Professionals whose careers revolve around graphics (advertisers, artists, web designers, etc.) should consider using graphics in their resumes. When it comes to these fields, hiring managers do want to see whether you can use graphic elements to enhance content.
Since using graphics is an integral part of the job, including them in your resume is a great way to prove you’re qualified for the position. However, even if you’re pursuing a career in graphic design and create a graphic resume, put together one without graphics as well. You want to be able to submit a clean resume if asked. Also, remember to keep it simple. Even in your graphic resume, the content is the main focus—the graphic elements should simply serve to highlight the information.
To preview your portfolio
Generally, if you’re pursuing a career in visual arts, the hiring manager will eventually ask for your portfolio. However, you don’t have to wait until then to show off your artistic skills. By adding simple yet attractive graphics to your resume, you are, in a sense, giving a sneak peek of your portfolio.
Make the design appealing enough for the hiring manager to want a look at your portfolio, but don’t just slap samples from your portfolio onto your resume. All you’re trying to do with your resume is give the hiring manager a quick taste of what your portfolio looks like, not actually present your portfolio. It’s a good idea to mimic the style and feel of your artwork, but make sure the graphics you add truly enhance your resume and aren’t just thrown in haphazardly to showcase your art.
To enhance your content
Do the design elements enhance the content of your resume? Even if you use graphics, they should never replace the written text. Keep the headings and layout of a standard resume. All your graphic elements should do is draw the hiring manager’s attention to the content on your resume, so use them intelligently and sparingly. Graphics have the power to make the hiring manager want to read your content by rendering your resume visually appealing without being overwhelming.
Testing your graphics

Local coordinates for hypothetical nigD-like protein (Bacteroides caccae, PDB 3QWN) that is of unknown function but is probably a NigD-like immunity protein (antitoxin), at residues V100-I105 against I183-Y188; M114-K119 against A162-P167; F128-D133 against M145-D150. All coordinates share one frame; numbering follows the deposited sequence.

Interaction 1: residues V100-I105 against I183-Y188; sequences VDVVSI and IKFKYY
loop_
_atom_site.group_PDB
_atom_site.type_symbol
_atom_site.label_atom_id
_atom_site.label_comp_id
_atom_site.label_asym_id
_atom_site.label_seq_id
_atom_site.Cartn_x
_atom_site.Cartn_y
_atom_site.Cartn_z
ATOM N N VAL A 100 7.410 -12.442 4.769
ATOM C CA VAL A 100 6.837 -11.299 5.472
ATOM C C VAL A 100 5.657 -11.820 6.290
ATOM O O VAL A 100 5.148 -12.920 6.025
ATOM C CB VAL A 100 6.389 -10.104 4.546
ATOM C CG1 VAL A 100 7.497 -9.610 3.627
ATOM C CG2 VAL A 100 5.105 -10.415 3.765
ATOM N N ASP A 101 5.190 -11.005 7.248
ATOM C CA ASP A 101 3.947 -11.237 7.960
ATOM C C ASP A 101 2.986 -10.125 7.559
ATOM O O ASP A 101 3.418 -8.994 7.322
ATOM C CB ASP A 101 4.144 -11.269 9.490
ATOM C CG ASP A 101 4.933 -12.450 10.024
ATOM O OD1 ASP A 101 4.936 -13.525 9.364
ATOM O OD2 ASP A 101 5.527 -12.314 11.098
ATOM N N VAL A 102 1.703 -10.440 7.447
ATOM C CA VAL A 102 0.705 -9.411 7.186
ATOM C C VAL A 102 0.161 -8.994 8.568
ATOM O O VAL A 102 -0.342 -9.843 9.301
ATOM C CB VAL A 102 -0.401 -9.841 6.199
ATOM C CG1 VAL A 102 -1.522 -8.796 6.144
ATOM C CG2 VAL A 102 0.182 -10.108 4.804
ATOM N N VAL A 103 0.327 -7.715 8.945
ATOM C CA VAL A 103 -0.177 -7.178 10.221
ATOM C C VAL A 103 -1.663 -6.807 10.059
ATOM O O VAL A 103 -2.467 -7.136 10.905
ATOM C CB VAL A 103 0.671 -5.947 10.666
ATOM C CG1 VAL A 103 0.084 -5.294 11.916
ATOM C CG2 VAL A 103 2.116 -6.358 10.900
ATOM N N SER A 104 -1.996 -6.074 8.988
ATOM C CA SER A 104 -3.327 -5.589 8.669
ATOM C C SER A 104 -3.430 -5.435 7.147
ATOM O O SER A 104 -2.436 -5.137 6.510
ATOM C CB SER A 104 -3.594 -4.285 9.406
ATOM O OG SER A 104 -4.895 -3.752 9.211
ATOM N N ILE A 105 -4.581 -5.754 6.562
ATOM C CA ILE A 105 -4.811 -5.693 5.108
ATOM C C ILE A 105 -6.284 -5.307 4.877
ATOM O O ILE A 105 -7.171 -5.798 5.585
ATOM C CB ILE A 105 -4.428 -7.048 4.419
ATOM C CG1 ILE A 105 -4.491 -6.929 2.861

On average, hiring managers only spend about 5-7 seconds on any given resume. Regardless of whether you’re using graphic elements, your job is to entice the recruiter to spend more time on your resume.
To check if your resume has what it takes, fold it in half, set a timer for six seconds, and give it to a friend to look for these things:
- Keywords from the job description
- Achievements that prove your skills
- A professional summary that highlights your qualifications
There’s no point in doing this test yourself—that’s like playing hide-and-seek alone. You know where all these elements are because you put together the resume, so getting a friend or a relative to help is key. If they can find these things within the six-second period, your resume may very well pass the test. If they struggle to locate some of these key elements, modify your resume.
If your friend couldn’t find all the necessary elements within the time limit, ask whether the graphics were distracting them from the content. In case they say yes, discard the graphic elements and opt for some of these simple formatting tricks:
- Remove special fonts and use bold or italics instead
- Remove large pictures and use an outside border instead
- Remove unnatural formatting and use a simple format with shading instead
There are many ways to replace distracting graphic elements with simple ones and still win over the hiring manager.
Regardless of the kind of resume you’re writing, always prioritize the content. You never want the hiring manager to toss your resume aside because it’s so full of graphics that they can’t find the information they want. If you use graphic elements, make sure they enhance your content. Not certain if your graphics enhance your content? Get in touch with our resume experts for insight and advice.